Advanced Search

Study Preview



Study Title and Description

Coffee and tea consumption are inversely associated with mortality in a multiethnic urban population.



Key Questions Addressed
1 For [population], is caffeine intake above [exposure dose], compared to intakes [exposure dose] or less, associated with adverse effects on cardiovascular outcomes?
  • Comments Comments (
    0
    ) |

Primary Publication Information
  • Comments Comments (
    0
    ) |
TitleData
Title Coffee and tea consumption are inversely associated with mortality in a multiethnic urban population.
Author H Gardener,T Rundek,CB Wright,MS Elkind,RL Sacco,
Country
Year 2013
Numbers

Secondary Publication Information
There are currently no secondary publications defined for this study.


Extraction Form: Cardiovascular Design
Design Details
Question... Follow Up Answer Follow-up Answer
What outcome is being evaluated in this paper? Cardiovascular
  • Comments Comments (
    0
    ) |
What is the objective of the study (as reported by the authors)? Coffee and tea are commonly consumed beverages. Inverse associations with mortality have been suggested for coffee and tea, but the relationships with cause-specific mortality are not well understood. We examined regular and decaffeinated coffee and tea in relation to mortality due to all causes, vascular, nonvascular, and cancer in the multi-ethnic, prospective, population-based Northern Manhattan Study.
  • Comments Comments (
    0
    ) |
Provide a general description of the methods as reported by the authors. Information should be extracted based on relevance to the SR (i.e., caffeine related methods) Study population. NOMAS is a prospective cohort study designed to determine the incidence and risk factors for vascular outcomes in a multi-ethnic urban population. Study details have been published (28). Eligible participants had never been diagnosed with stroke, were >40 y old, and resided in Northern Manhattan for >/=3 mo in a household with a telephone. Participants were identified by random-digit dialing and recruited from the telephone sample to have an in-person interview and assessment. The enrollment response rate was 75% for a total of 3298 participants, with an average annual contact rate of 95%. Participants with a previous myocardial infarction (MI) (n = 201) or cancer diagnosis (n = 303) and those without information on coffee or tea consumption (n = 333) were excluded. Standardized questions were adapted from the Behavioral Risk Factor Surveillance System by the CDC regarding hypertension, diabetes, smoking, and cardiac conditions (30). Measurement of blood pressure and fasting blood specimens for glucose and lipids and the definitions of hypertension, hypercholesterolemia, diabetes, moderate-heavy physical activity, and moderate alcohol use have been described (31,32). Coffee and tea consumption. At baseline, participants were administered a modified Block National Cancer Institute FFQ by trained bilingual research assistants (33). The questionnaire contained questions regarding the average consumption of decaffeinated coffee, regular (caffeinated) coffee, and tea (hot or iced). For this study, instances of intake referred to the consumption of approximately one medium cup. The possible responses were: never or <1/mo, 1–3/mo, 1/wk, 2–4/wk, 5–6/wk, 1/d, 2–3/d, 4–5/d, and >/=6/d. Due to small sample sizes for each individual consumption category, and to make our analyses comparable to other studies, all coffee (regular and decaffeinated combined) and regular coffee were categorized as: <1/mo (reference), 1/mo to 4/wk, 5–7/wk, 2–3/d, and >/=4/d. The coffee and tea exposures were also examined as pseudo-continuous variables approximated as cups/day, assigning the middle value for each questionnaire response category. Outcomes: The primary outcome was all-cause mortality. Secondary outcomes were death due to confirmed vascular causes (stroke, MI, heart failure, pulmonary embolus, cardiac arrhythmia), death due to nonvascular causes (accident, cancer, pneumonia, chronic obstructive pulmonary disease, other pulmonary disorders, and other nonvascular causes), and death due to cancer. Deaths were classified as vascular or nonvascular based on information obtained from the family and physicians and validated with medical records and death certificates. Follow-up procedures and outcome classifications were previously detailed (34,35).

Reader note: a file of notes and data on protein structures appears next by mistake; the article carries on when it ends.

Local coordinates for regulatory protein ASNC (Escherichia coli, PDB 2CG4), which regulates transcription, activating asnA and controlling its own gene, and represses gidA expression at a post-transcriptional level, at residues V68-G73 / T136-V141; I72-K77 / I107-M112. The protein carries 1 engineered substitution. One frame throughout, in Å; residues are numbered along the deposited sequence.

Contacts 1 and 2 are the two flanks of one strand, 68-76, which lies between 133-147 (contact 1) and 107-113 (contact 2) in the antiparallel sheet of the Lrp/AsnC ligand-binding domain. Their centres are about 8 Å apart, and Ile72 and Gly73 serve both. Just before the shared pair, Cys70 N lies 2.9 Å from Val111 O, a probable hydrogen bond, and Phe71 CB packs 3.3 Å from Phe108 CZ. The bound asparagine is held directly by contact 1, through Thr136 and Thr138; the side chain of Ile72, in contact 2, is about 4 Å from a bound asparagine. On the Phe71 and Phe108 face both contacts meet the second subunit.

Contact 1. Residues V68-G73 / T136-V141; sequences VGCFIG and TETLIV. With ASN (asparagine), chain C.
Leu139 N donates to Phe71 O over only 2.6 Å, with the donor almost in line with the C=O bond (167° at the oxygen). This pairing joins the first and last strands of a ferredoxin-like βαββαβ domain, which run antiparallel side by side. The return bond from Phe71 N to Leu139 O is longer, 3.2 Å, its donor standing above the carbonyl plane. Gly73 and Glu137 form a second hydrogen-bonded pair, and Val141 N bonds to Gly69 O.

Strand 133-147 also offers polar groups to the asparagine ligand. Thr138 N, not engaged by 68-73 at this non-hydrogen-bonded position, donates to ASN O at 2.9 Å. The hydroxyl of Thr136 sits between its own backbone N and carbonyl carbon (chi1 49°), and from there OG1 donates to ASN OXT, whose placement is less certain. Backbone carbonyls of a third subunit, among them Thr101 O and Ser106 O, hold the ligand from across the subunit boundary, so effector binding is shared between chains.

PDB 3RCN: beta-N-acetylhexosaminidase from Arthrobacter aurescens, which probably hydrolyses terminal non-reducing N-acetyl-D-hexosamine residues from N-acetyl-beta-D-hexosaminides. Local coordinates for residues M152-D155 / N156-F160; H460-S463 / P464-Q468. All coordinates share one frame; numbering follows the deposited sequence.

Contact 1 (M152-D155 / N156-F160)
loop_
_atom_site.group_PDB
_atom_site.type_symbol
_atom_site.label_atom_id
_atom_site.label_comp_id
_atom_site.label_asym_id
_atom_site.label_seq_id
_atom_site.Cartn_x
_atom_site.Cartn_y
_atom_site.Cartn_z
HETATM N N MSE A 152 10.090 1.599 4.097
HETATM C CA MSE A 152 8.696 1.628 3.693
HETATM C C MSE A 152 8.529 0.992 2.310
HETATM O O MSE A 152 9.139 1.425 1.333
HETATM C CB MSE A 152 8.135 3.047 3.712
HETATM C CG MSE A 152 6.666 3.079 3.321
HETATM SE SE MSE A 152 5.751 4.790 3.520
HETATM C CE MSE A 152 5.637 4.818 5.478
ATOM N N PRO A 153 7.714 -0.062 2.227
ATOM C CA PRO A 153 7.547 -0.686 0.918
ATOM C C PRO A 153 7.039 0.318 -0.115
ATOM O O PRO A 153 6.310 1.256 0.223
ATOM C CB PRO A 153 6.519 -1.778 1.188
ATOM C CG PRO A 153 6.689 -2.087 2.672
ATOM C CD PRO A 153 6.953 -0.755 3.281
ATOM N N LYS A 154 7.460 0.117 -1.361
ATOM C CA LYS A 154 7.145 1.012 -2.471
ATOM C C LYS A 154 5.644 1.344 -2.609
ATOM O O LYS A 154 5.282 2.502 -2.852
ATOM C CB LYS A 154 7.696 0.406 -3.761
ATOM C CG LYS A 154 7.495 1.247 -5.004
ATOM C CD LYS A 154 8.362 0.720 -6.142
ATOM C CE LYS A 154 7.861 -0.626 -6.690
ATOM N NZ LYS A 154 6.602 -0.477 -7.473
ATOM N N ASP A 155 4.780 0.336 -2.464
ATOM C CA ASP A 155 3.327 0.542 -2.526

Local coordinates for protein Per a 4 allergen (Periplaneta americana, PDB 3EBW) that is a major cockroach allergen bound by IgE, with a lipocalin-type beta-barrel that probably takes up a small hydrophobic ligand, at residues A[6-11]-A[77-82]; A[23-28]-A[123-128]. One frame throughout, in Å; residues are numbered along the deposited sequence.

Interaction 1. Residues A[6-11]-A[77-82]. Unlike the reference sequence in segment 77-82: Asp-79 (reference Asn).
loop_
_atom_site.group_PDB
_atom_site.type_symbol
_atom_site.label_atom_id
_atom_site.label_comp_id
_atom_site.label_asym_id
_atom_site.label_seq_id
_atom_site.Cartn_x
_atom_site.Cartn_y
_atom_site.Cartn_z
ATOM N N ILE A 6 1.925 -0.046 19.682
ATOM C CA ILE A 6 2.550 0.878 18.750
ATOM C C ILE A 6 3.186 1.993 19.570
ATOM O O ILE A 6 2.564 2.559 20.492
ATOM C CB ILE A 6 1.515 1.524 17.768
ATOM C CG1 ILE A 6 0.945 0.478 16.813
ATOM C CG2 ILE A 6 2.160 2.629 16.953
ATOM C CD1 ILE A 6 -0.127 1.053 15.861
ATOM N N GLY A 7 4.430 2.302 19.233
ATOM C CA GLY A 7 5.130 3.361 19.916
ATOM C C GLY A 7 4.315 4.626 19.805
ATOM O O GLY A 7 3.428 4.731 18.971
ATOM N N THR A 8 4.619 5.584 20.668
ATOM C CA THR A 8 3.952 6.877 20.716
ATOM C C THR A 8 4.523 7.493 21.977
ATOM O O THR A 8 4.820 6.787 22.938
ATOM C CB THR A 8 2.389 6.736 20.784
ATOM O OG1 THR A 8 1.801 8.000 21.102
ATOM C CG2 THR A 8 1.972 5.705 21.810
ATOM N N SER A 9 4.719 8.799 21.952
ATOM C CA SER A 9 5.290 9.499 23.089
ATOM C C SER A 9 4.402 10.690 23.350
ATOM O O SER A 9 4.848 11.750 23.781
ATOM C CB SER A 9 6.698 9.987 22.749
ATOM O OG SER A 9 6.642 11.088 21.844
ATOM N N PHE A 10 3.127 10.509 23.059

• Comments Comments (
    0